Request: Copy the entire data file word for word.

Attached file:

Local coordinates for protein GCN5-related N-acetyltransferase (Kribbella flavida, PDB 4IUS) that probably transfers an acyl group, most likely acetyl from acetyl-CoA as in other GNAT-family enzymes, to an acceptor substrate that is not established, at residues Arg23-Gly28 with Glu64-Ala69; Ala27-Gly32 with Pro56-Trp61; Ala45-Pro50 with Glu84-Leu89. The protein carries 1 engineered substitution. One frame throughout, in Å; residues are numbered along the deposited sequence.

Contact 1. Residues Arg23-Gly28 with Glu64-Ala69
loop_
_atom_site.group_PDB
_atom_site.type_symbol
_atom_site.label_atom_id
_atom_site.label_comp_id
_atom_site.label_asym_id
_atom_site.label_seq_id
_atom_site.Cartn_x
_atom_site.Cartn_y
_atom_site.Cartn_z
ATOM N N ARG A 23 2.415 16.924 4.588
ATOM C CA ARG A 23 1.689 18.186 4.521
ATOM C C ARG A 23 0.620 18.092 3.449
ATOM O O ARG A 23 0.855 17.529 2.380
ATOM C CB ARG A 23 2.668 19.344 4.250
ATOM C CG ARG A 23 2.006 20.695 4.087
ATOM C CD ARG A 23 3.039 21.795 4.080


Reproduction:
Local coordinates for protein GCN5-related N-acetyltransferase (Kribbella flavida, PDB 4IUS) that probably transfers an acyl group, most likely acetyl from acetyl-CoA as in other GNAT-family enzymes, to an acceptor substrate that is not established, at residues Arg23-Gly28 with Glu64-Ala69; Ala27-Gly32 with Pro56-Trp61; Ala45-Pro50 with Glu84-Leu89. The protein carries 1 engineered substitution. One frame throughout, in Å; residues are numbered along the deposited sequence.

Contact 1. Residues Arg23-Gly28 with Glu64-Ala69
loop_
_atom_site.group_PDB
_atom_site.type_symbol
_atom_site.label_atom_id
_atom_site.label_comp_id
_atom_site.label_asym_id
_atom_site.label_seq_id
_atom_site.Cartn_x
_atom_site.Cartn_y
_atom_site.Cartn_z
ATOM N N ARG A 23 2.415 16.924 4.588
ATOM C CA ARG A 23 1.689 18.186 4.521
ATOM C C ARG A 23 0.620 18.092 3.449
ATOM O O ARG A 23 0.855 17.529 2.380
ATOM C CB ARG A 23 2.668 19.344 4.250
ATOM C CG ARG A 23 2.006 20.695 4.087
ATOM C CD ARG A 23 3.039 21.795 4.080